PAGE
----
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Best Ways to Get Rid of Mice Around the Home

Once a homeowner has noticed signs of mice or seen an actual mouse in their house, it’s hard to focus on anything else besides getting rid of these pests. 

These sneaky creatures often make their way into your home, barn, or farm equipment during the cooler months when they are looking for a place to stay warm. Not only are they unsightly, but they can also be a health risk.

There are plenty of repellent products and traps available to help get rid of mice, but not all of them are safe (or effective, for that matter). We’ll take a look at some of the best DIY and natural ways to get these pests out of your home, along with some we don’t recommend. 

Why These Pests are Bad

Don’t let their cute little faces fool you – mice can pose a threat to your family’s health and safety. Here’s why.

Mice and other rodents carry a number of diseases and bacteria, including, but not limited to, hantavirus, Lassa fever, leptospirosis, and plague. You don’t have to come in direct contact with a mouse to get sick; eating or drinking anything that’s contaminated with their urine or feces puts you at risk. You can even contract some of the illnesses from breathing contaminated air. This means if you discover signs of these pests in your home, it’s important to follow the Centers for Disease Control instructions on cleaning up after an infestation.

Aside from spreading illness, rodents have a remarkable ability to chew through all sorts of materials. From drywall to insulation, these little critters can cause some serious damage to your home. In fact, a mouse infestation may even increase the chances of house fire since they’re capable of chewing through wires.

With all this in mind, a mouse problem is not something you should ignore. If you notice any signs of mice living in your home, it’s important to take prompt action before the problem gets any worse.

How They Get in the House

If you discover a mouse in the house, the first thing you need to do is figure out how it got into your home in the first place.

Like most critters, they are attracted to warmth, shelter, and food. Fall and winter are popular times for them to migrate into human abodes, so it’s especially important to be vigilant about looking out for them during these seasons.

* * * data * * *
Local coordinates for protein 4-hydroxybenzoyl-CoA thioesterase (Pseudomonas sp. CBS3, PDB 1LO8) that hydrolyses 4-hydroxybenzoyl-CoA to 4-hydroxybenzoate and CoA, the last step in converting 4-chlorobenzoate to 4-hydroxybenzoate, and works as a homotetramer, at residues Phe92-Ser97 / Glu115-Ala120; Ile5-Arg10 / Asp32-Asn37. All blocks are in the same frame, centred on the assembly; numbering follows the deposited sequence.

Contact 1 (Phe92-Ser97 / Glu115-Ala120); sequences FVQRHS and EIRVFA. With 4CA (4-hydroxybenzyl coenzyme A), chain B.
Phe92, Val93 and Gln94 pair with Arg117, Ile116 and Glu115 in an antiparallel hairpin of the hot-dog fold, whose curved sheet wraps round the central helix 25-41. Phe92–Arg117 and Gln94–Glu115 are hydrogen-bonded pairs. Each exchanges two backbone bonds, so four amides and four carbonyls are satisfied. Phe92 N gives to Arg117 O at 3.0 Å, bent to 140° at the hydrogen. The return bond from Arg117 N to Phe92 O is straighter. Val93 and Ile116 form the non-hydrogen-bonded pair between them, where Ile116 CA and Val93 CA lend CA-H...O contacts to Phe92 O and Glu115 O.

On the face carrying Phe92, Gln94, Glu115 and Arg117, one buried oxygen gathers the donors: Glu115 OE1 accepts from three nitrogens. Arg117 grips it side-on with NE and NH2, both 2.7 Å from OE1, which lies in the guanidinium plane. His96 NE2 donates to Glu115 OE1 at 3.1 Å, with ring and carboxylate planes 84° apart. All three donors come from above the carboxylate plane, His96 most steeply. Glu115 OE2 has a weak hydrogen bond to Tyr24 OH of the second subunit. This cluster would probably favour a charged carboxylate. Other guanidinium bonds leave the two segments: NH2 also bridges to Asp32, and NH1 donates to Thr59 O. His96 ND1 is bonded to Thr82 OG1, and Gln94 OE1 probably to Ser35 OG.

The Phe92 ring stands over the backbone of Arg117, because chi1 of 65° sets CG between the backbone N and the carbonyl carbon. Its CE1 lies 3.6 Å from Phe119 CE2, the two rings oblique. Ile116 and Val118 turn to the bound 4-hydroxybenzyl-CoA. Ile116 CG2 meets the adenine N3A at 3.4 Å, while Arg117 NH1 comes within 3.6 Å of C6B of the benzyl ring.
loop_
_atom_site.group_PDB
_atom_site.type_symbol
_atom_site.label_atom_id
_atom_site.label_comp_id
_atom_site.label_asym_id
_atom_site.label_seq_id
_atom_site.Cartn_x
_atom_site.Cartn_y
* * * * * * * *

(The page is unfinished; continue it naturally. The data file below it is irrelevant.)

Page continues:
They can enter a home in a number of ways, including vents, chimneys, utility lines, and an existing hole or opening. You might be surprised at how small of an opening mice can squeeze through – about a quarter of an inch! – so it’s imperative to pay attention and seal off any holes or cracks you may find, no matter how big or small. Steel wool makes an effective sealant, as it’s one of the few materials that they can’t chew through. 

How to Get Rid of Mice

There are different ways often used to help get rid of mice naturally. Here are the methods we will explore: 

  1. Botanical rodent repellents
  2. Sealing all entry points
  3. Thoroughly cleaning your home
  4. Taking away their food sources
  5. Peppermint oil

Mouse Repellent

If you’re concerned about using harsh chemicals or poisons in your home, there are several other repellent options to explore. Fresh Cab® and Stay Away® Rodent are botanical rodent repellents made from fast-acting, plant-based ingredients. 

Rodents have terrible eyesight but a great sense of smell and they don’t want to nest in a place where they can’t smell danger coming. These convenient pouches slowly release an odor of balsam fir, lavender, and other essential oils that is offensive to rodents but pleasant to humans.

They are also easy to use. Simply place one pouch per eight square feet wherever you’ve seen rodent activity. Replace after 30 days or when the scent diminishes. Once an infestation is cleared, to prevent them from coming back, place one pouch per 125 sq ft. in areas you want to keep rodent-free and rest easy while you enjoy 30 days of protection.

Seal Off Entry Points

Do a thorough inspection of your home and seal any holes or cracks that you find. You want to cut these rodents off at every point of entry. Fill any openings the size of a quarter or larger with steel wool since mice can’t chew through it and the material actually irritates their teeth. Reinforce this by sealing the area around the opening with caulking.

For large openings, the CDC recommends using cement, lath metal, hardware cloth, or sheet metal to keep mice out.

Aside from cracks or holes in your home’s walls or foundations, here are some other common ways they can enter your home and how to seal them:

  • Doors – It may seem obvious, but open doors invite rodents to enter the home. Use a screen door during the summer months if you prefer to keep your door open (make sure the screen is fully intact).
  • Windows – Inspect your windows for cracks or gaps, and check your screens to make sure there are no holes or tears.
  • Vents and Chimneys – Install screens into these areas for additional protection.